Giving them a break from the stifling heat, pain-lifting humidity and stench of humanity, the J. Paul Getty Museum in Los Angeles announced that they will be putting on a rare exhibition of three of the Borghese Gallery’s masterpieces by Michelangelo Merisi, the artist principally known as Caravaggio. The three pieces chosen for this rare departure to foreign climes are iconic: Saint Jerome Writing, also known as Saint Jerome in His Study, Boy with a Basket of Fruit and David with the Head of Goliath. The three works were painted at the beginning, middle and end of Caravaggio’s career, which makes them a great prism through which to view the artistic and personal shifts in the artist’s very turbulent life.
Boy with a Basket of Fruit (ca. 1593-94) represents the beginning of the artist’s career when he moved from Lombardy to Rome and first attracted attention as a painter of realistic genre scenes and still lifes. Saint Jerome (ca. 1605) portrays the saint as a scholar reading and annotating sacred passages in the dramatically spotlight manner that Caravaggio made famous. In David with the Head of Goliath (ca. 1610), painted at the end of the artist’s career in his more somber and expressive later style, Caravaggio included his own features in Goliath’s head, purportedly in penance for his having committed a murder in May 1606. All three paintings were acquired by Cardinal Scipione Borghese, a nephew of Pope Paul V, who knew Caravaggio personally and was one of his primary patrons.
“Caravaggio continues to exert tremendous influence on art today. His exceptional combination of truth to life and drama, and that famous chiaroscuro, gave birth not only to a new style of painting, but also inspired generations of painters with his psychological naturalism,” said Davide Gasparotto, senior curator of paintings at the Getty Museum. “These rare loans are prime examples of Caravaggio’s exceptional talent and innovation.”
The loan is in aid of the Caravaggio Research Institute, a project that seeks to create a database of everything we know about Caravaggio and his work, an accessible digital reference constantly updated with the latest and greatest information from art historical research on the man to laser scans of paintings and everything in between. It will allow interested amateurs, scholars, curators, conservators, museums and other institutions to have a world of knowledge about Caravaggio at their fingertips, and for them in turn to contribute what they’ve discovered.
The project is sponsored by FENDI which somehow links it to the value of the Made in Italy brand. It’s a laudable goal that I hope to see succeed and become a standard for all researchers no matter what the subject, but how about they fork over some of the billions they make flogging logoware to fashion victims to FIX THE A/C IN THE GALLERIA BORGHESE?! Seriously it’s insane that the director of the gallery has a deep-pocketed sponsor for the research institute which is under no particular time pressure while the paint is literally peeling off the canvases in the museum itself.
Okay. Deep breaths. I’m good now, thanks. (Until the next time I recall the horrors I witnessed.)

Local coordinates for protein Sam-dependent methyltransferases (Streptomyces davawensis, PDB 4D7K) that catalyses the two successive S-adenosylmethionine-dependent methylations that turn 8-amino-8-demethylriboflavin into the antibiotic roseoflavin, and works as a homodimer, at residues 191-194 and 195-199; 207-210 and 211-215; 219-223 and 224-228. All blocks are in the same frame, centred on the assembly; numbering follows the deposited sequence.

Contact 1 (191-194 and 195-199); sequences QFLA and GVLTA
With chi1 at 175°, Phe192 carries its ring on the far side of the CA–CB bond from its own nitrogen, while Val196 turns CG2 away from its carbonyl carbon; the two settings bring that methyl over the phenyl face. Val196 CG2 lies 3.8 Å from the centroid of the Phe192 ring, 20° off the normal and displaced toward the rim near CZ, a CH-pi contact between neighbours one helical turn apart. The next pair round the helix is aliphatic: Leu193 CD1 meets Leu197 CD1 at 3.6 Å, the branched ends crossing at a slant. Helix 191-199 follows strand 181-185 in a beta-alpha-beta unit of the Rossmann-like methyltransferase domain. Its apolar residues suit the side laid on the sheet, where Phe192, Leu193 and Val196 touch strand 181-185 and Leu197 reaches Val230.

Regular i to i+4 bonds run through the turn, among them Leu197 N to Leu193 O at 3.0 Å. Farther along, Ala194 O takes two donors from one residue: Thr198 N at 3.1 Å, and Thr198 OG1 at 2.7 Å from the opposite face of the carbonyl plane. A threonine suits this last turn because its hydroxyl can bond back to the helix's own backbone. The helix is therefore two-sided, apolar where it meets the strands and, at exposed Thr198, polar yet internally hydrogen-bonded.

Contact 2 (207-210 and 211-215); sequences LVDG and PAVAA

The Getty has a pre-existing relationship with the Borghese Gallery, a fascination, even. In 2000 the Getty Research Institute (GRI) hosted an exhibition about how Prince Marcantonio Borghese IV made extensive alterations and renovations to the villa and rearranged its prized collection to turn it into a full-fledged public museum instead of a private house that allowed visitors the way it had been since Cardinal Scipione Borghese’s days. Marcantonio turned to architect Antonio Asprucci to turn his vision of the new museum into a reality, and they worked closely together on the project for two decades starting in 1775. Craftsmen, builders, painters, antiquities experts all dedicated themselves to this ambitious goal with an attention to detail that was recognized as an artistic achievement without parallel in its time.
It was enormously influential on museum design. The Louvre’s first ancient sculpture galleries were modeled after the ones at Villa Borghese and not in a coincidental way. In 1799, Napoleon hired antiquarian Ennio Quirino Visconti, the same person who had catalogued the Borghese sculpture collection, to organize the new statuary gallery of what was then called the Musée Napoleon, the first public museum in France which would open in the Palais du Louvre in 1803. Visconti consciously repeated what had been so successful at the Borghese estate: he tied the sculptures to the spaces they were in by creating ceiling and wall paintings on the same theme. Four years after what we now know as the Louvre Museum opened its doors, Napoleon made the reference to the great Borghese collection even more explicit when he strong-armed Marcantonio’s son Camillo Borghese, husband of Paolina, to sell him 300 of his family’s most important pieces which he then happily installed in the Musée Napoleon.
The GRI’s exhibition on the subject was the result of its acquisition of a group of 54 drawings, most of them by Asprucci involving their plans for the ground floor of the villa, that illustrate just how painstakingly detailed the Marcantonio/Asprucci renovation was. The drawings cover the imagery that helped create the thematic consistency between the objects on display and the villa itself, how it was to be decorated and furnished, how best to light it and how to display the statues to their greatest advantage. All that industry and dedication produced one of the great steps forward in museum design and the Borghese Gallery today is still largely arranged along the lines established by Marcantonio Borghese and Antonio Asprucci.
Caravaggio: Masterpieces from the Galleria Borghese opens at the Getty Center on November 21st and runs through February 18th, 2018.